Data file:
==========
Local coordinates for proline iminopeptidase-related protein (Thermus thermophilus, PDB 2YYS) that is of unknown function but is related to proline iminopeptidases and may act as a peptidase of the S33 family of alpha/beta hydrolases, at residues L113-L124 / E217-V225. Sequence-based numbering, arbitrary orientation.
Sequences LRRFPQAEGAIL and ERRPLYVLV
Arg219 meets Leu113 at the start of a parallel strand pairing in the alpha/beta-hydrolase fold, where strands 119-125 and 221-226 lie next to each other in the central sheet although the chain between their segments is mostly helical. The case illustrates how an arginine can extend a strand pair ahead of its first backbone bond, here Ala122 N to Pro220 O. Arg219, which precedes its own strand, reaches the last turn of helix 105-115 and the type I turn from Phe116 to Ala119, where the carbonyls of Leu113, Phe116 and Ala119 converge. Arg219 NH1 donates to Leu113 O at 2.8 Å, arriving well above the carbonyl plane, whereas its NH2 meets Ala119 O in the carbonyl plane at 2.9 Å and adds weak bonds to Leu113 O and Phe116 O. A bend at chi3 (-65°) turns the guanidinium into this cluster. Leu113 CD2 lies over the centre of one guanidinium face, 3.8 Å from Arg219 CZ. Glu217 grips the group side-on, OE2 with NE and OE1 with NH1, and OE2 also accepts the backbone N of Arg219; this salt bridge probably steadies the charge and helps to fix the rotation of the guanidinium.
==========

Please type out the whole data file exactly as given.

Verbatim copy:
Local coordinates for proline iminopeptidase-related protein (Thermus thermophilus, PDB 2YYS) that is of unknown function but is related to proline iminopeptidases and may act as a peptidase of the S33 family of alpha/beta hydrolases, at residues L113-L124 / E217-V225. Sequence-based numbering, arbitrary orientation.
Sequences LRRFPQAEGAIL and ERRPLYVLV
Arg219 meets Leu113 at the start of a parallel strand pairing in the alpha/beta-hydrolase fold, where strands 119-125 and 221-226 lie next to each other in the central sheet although the chain between their segments is mostly helical. The case illustrates how an arginine can extend a strand pair ahead of its first backbone bond, here Ala122 N to Pro220 O. Arg219, which precedes its own strand, reaches the last turn of helix 105-115 and the type I turn from Phe116 to Ala119, where the carbonyls of Leu113, Phe116 and Ala119 converge. Arg219 NH1 donates to Leu113 O at 2.8 Å, arriving well above the carbonyl plane, whereas its NH2 meets Ala119 O in the carbonyl plane at 2.9 Å and adds weak bonds to Leu113 O and Phe116 O. A bend at chi3 (-65°) turns the guanidinium into this cluster. Leu113 CD2 lies over the centre of one guanidinium face, 3.8 Å from Arg219 CZ. Glu217 grips the group side-on, OE2 with NE and OE1 with NH1, and OE2 also accepts the backbone N of Arg219; this salt bridge probably steadies the charge and helps to fix the rotation of the guanidinium.